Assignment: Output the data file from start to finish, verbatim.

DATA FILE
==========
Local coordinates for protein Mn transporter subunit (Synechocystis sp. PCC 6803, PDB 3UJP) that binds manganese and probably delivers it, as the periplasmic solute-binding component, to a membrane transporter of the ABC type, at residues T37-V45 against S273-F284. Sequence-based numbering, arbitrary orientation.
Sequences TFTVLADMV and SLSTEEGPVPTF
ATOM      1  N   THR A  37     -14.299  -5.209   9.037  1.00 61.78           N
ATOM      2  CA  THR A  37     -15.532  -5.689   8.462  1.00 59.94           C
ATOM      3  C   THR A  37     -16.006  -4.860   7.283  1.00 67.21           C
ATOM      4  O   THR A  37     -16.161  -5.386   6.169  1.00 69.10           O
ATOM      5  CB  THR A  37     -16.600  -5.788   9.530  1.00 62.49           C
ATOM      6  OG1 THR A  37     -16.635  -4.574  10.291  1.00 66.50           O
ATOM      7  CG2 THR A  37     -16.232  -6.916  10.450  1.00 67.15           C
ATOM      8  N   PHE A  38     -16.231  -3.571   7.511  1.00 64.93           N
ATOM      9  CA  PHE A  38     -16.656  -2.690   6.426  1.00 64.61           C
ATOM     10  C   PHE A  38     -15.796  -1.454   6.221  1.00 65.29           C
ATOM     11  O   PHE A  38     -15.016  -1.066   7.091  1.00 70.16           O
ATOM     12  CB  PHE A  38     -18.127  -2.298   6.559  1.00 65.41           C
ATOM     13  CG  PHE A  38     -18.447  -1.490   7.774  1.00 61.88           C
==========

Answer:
Local coordinates for protein Mn transporter subunit (Synechocystis sp. PCC 6803, PDB 3UJP) that binds manganese and probably delivers it, as the periplasmic solute-binding component, to a membrane transporter of the ABC type, at residues T37-V45 against S273-F284. Sequence-based numbering, arbitrary orientation.
Sequences TFTVLADMV and SLSTEEGPVPTF
ATOM      1  N   THR A  37     -14.299  -5.209   9.037  1.00 61.78           N
ATOM      2  CA  THR A  37     -15.532  -5.689   8.462  1.00 59.94           C
ATOM      3  C   THR A  37     -16.006  -4.860   7.283  1.00 67.21           C
ATOM      4  O   THR A  37     -16.161  -5.386   6.169  1.00 69.10           O
ATOM      5  CB  THR A  37     -16.600  -5.788   9.530  1.00 62.49           C
ATOM      6  OG1 THR A  37     -16.635  -4.574  10.291  1.00 66.50           O
ATOM      7  CG2 THR A  37     -16.232  -6.916  10.450  1.00 67.15           C
ATOM      8  N   PHE A  38     -16.231  -3.571   7.511  1.00 64.93           N
ATOM      9  CA  PHE A  38     -16.656  -2.690   6.426  1.00 64.61           C
ATOM     10  C   PHE A  38     -15.796  -1.454   6.221  1.00 65.29           C
ATOM     11  O   PHE A  38     -15.016  -1.066   7.091  1.00 70.16           O
ATOM     12  CB  PHE A  38     -18.127  -2.298   6.559  1.00 65.41           C
ATOM     13  CG  PHE A  38     -18.447  -1.490   7.774  1.00 61.88           C